At the start of the memorial, costume designer and activist Qween Jean led around 100 people in call and response, chanting “Black lives” to an echoing “Matter,” “Say his name” to “O’Shae Sibley,” and “Who protects us?” to “We protect us.” She delivered an impassioned speech, pointing out that the bystanders — “full-bodied men” — did not intervene to stop Popov, calling attention to police’s disregard for protecting the Black queer community, and speaking to the trauma and tragedy inflicted on Sibley’s family and friends.
“O’Shae Sibley should be here,” Qween Jean yelled into the megaphone. “We are done dying in silence. We are done being killed by homophobia. We are done being killed by transphobia. We are done being killed for the color of our skin.” She directed the assembled crowd to the following day’s vigil and march at the LGBTQ+ Center in Chelsea. A headshot of Sibley rested at Qween Jean’s feet as she spoke beneath the Mobil sign.
Jennifer White-Johnson is one of many artists who created work to honor Sibley. She used the same photograph Qween Jean held to create a tribute collage, which she posted on social media. White-Johnson frames Sibley with rays of sun, flowers, and gold in front of a shimmering pink background. He smiles warmly at the viewer.
Another artist, Kendrick Daye, didn’t know Sibley personally but shared mutual friends in the Ballroom scene. He created a mixed-media collage to honor Sibley, which he printed onto posters for the memorial. In the pastel-colored work, Sibley dances atop a pink cloud, stretched up and outward as he reaches for the sky. A golden halo surrounds his face.
Before Sibley moved to New York, he was a member of Philadelphia’s Philadanco troupe. Last year, he performed in artist Jacolby Satterwhite’s video work “An Eclectic Dance to the Music of Time” (2022), which was exhibited at Manhattan’s Lincoln Center.
Vogueing — the dance style Sibley performed in the gas station parking lot minutes before his death — is an essential part of Ballroom culture. Black and Latino people developed the art form in 1980s Harlem, and the practice has continued to serve as a community pillar in queer spaces in New York City. Crespo said she and other leaders who organized the memorial had all grown up in the Ballroom scene.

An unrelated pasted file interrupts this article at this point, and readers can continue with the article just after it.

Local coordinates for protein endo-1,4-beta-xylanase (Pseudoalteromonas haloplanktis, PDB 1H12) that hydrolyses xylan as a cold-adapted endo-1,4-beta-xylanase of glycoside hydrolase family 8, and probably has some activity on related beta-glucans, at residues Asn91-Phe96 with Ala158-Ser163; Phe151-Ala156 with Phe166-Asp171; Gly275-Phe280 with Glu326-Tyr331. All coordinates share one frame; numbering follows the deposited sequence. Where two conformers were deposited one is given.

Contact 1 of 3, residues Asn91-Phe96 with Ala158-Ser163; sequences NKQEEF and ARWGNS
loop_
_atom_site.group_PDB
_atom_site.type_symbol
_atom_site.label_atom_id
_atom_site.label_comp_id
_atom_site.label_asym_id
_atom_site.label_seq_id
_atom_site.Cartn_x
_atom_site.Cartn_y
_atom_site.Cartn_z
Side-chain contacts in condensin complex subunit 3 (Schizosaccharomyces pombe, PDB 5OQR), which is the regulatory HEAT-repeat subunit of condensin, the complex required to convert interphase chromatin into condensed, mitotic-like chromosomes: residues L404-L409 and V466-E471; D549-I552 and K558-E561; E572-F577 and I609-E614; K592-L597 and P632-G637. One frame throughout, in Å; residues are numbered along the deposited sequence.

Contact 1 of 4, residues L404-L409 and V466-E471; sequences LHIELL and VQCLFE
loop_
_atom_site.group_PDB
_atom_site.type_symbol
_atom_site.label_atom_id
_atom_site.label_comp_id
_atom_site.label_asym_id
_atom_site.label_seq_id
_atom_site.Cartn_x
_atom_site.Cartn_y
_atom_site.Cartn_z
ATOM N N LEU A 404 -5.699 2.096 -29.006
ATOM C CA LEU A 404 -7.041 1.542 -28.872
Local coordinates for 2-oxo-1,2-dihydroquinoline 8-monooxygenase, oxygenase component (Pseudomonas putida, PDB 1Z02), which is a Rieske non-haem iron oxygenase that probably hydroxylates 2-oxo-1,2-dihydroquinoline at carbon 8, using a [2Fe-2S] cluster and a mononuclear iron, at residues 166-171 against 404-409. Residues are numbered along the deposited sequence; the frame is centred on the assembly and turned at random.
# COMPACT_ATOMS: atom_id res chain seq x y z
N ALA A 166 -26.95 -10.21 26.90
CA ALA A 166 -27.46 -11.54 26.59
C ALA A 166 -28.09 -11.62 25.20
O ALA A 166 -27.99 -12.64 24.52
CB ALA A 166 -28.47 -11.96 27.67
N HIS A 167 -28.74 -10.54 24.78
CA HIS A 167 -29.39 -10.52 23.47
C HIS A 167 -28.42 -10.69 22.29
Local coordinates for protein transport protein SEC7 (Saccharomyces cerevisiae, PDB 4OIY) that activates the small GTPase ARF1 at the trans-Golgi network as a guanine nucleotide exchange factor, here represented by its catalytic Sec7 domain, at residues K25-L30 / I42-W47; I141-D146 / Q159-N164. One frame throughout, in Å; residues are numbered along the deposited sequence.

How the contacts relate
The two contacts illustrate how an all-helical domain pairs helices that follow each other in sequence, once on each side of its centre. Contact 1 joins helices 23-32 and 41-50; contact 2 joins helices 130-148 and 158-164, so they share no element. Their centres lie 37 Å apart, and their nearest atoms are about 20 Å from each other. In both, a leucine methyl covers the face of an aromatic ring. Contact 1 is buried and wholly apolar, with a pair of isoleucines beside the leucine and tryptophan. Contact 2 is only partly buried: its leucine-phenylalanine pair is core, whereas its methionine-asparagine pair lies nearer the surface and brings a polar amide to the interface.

“It’s a tight-knit community and we have each other’s backs,” she said.
A moment of silence followed the evening’s speeches, then the group of mourners — which had grown from around 100 people standing on the sidewalk to a couple hundred overflowing onto the street — began vogueing and dancing.
“It’s easy in moments like this to self-censor ourselves,” Daye, who attended the memorial, told Hyperallergic. “But a proper way to honor O’Shae and queer people that have also lost their lives to homophobic and transphobic violence is to continue to live out loud.”
“A situation like what happened to O’Shae could have easily been me or one of my friends,” the artist said, explaining that harassment is a possibility and reality for himself and people he knows. “Being visibly queer in this world, even in a ‘liberal’ city like New York, is like walking outside with a target on your head.”
Kim noted that Sibley, who was beloved by his friends and chosen family, was dancing as an expression of his happiness. “It was really heartbreaking and resonated with people — ‘Damn, we can’t even show our queer joy in public without being targeted,” Kim said.
But on Friday night, New Yorkers moved their bodies freely as fellow mourners cheered them on.
At the end of the night, the group marched to the Kings Highway subway station, where Qween Jean led the group in prayer.
“Being Black and queer in America always feels like you’re being left behind — culturally, economically — in every way, really, ” said Daye. “It felt really good to be reminded that my community always has and always will have the ability to show up for each other.”